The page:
The day is coming

Today I went to my computer and logged on to Facebook. I did my normal routine: checked my newsfeed, checked notifications, and went to my timeline. However, as I checked my timeline I noticed something underneath my profile picture: beneath my birthday and hometown, there was a new icon that said “add your college”.

 

My college? Are you serious?

 

I stared at that little blue link for a few minutes. By some magical power, Facebook knew I am a senior. It knew that this fateful decision to choose my new home for the next four years was coming upon me. Facebook, are you forcing a decision on me so soon? Not you, too. I needed you to be there for me, to tell me it was okay to go to high school forever, that decisions so big can wait until I’m a big girl.

 

It seemed, as I stared at that icon, that I shrank and shrank until I was a five year old again, little and afraid.

 

College. Something I had dreamed about and fantasized of since I was eight years old and we went to the symphony at Wheaton College, and I decided that was where I would go and major in English, and become a writer.

 

College.

 

I remember when Doug was looking at colleges, and him and Mom went through catalogues and magazines and visited campus after campus. Doug went through the whole process with a half-dazed look on his face, like he wasn’t entirely sure what was going on and if the school had cool colors and wasn’t too far from home and his social life, then it was alright with him. He distracted himself from it and lived in denial and avoided talking about it as much as possible.

 

I, on the other hand, scoured those magazines after Mom set them down. I was only a freshman, just turned fifteen, but I was ready to burst out our front door and start a whole new life. I yearned for and, in my mind, was entirely ready for a new chapter in my life where I would magically become the brilliant, clever, precocious, beautiful, perfect college version of myself. I would finally become the me I had always dreamed of becoming. I would finally be able to do all the things I had dreamed of doing. I would finally have the tools to change my side of the globe.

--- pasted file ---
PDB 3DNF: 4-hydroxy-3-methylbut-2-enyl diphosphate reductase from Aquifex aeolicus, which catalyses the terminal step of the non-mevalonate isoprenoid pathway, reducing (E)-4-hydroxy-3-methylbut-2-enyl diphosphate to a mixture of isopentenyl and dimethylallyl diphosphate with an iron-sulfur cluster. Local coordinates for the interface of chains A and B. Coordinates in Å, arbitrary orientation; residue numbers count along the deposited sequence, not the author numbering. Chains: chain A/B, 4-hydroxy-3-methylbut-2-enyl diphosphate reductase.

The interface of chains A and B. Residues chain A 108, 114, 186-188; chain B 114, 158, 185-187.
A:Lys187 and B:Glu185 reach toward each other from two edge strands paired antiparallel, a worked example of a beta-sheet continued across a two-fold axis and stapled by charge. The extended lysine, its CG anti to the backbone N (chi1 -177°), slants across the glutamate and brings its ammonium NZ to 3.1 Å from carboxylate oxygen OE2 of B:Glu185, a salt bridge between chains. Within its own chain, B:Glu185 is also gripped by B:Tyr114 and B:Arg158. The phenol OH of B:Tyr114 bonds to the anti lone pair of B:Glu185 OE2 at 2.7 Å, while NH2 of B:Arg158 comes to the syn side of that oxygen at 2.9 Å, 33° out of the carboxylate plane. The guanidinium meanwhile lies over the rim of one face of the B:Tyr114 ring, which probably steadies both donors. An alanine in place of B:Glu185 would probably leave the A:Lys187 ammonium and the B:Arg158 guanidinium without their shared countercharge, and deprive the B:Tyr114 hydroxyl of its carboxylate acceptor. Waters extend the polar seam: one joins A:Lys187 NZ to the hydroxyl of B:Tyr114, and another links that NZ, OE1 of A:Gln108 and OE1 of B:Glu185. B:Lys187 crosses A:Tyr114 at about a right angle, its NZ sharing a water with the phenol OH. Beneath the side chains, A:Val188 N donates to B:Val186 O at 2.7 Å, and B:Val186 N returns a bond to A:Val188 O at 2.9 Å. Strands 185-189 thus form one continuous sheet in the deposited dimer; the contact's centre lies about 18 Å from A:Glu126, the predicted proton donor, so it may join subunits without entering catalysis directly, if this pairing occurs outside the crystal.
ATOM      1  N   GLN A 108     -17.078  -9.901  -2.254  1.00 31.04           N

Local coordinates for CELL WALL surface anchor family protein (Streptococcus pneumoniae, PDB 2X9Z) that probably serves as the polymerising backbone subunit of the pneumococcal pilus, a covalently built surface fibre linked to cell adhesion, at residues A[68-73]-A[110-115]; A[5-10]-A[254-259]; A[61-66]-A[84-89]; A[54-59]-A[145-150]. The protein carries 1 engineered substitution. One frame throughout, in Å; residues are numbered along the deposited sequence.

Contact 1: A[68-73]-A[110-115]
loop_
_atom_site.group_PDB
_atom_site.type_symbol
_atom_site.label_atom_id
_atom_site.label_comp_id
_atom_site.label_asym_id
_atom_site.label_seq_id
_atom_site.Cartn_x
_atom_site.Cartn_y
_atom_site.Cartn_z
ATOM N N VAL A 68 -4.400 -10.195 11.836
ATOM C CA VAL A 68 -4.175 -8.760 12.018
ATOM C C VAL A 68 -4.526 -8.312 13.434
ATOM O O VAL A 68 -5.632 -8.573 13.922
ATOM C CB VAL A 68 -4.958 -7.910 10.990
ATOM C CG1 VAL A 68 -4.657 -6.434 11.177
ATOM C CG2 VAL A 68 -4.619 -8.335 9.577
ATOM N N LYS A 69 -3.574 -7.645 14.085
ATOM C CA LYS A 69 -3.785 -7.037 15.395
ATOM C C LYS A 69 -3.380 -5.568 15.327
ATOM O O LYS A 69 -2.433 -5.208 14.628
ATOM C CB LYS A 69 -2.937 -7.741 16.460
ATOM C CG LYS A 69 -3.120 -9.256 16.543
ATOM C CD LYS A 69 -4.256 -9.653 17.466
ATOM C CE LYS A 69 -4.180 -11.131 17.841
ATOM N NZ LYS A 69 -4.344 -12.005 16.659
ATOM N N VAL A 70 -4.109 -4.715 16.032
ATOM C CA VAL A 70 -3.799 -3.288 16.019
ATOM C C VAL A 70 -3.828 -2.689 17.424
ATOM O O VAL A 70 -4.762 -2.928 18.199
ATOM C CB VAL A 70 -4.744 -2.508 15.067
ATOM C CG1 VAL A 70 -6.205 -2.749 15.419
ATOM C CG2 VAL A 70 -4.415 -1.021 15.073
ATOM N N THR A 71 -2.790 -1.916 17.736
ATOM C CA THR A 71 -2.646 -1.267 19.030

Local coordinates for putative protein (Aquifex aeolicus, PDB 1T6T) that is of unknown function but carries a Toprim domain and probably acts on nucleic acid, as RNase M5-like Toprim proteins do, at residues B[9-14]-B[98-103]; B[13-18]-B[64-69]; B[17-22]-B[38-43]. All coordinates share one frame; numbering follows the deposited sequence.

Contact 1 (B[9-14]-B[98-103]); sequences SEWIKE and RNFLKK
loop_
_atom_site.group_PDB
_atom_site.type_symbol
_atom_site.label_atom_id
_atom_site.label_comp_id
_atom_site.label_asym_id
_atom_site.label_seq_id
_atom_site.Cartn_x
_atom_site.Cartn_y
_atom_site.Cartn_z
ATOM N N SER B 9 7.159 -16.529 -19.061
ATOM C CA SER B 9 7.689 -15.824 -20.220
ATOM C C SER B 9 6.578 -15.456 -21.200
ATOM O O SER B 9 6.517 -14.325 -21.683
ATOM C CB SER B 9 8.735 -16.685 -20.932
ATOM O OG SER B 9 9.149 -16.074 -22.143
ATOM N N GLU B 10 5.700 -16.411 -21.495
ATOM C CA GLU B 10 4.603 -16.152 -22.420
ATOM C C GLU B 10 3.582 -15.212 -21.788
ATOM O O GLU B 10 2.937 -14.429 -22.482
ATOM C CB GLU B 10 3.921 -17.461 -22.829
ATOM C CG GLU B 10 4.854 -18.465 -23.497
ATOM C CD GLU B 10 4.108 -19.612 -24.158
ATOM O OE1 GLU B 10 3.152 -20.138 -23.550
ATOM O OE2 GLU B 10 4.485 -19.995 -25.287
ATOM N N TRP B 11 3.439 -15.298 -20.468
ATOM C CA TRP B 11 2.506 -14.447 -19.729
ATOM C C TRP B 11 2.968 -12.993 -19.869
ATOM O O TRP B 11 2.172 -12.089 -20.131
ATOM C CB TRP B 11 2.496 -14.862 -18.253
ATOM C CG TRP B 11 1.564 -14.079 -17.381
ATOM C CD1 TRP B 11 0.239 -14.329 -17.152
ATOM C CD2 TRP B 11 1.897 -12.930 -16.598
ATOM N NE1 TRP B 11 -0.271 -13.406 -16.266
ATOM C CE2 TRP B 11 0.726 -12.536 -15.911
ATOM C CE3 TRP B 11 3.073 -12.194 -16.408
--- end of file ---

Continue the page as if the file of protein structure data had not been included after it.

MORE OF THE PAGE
And now the time has come. The day is coming when I will have to make a choice for what I want, a choice I know will affect what molds and shapes me in the years to come. I won’t just be choosing a building and professors, I will be choosing the friends I will make, the parties I will attend, the place where I work, the chapels I will hear, the education I will receive. I won’t just be choosing a pretty campus; I will be choosing a future.

 

I’m coming to a fork in the road, and I will be forced to make a choice between the paths that lie ahead of me. I’m not sure that there’s a right or wrong choice, but I do believe that there’s a “best for me” option and a “not-as best for me” option.

 

And I am afraid. I’m afraid of not choosing the very best choice, of not being able to make friends, of not being able to get good grades, of not being able to create the foundation I will need for a new life of adulthood.

 

And yet, I am eager. I’m adventurous and optimistic and enthusiastic. I’m the girl who leaps in the air when she has a lightbulb moment, the one that jumps on trains to ride to an unplanned destination. I’m excited, the way I always get when I know change is upon me, and the winds are switching direction and I’m about to embark out into a new ocean. I love to meet new people and see new places, and for that I am not afraid.

 

But will the people like me? Will the place like me? Can I be so brave as to call this new place, wherever it may be, my new home? Can I let it into my heart the way I’ve let my little brown house in Round Lake Beach be my home for the last seventeen years of my life?

 

The day is coming when I will choose, and the day will come when I will leave. I’m thrilled, and terrified. And that’s okay.

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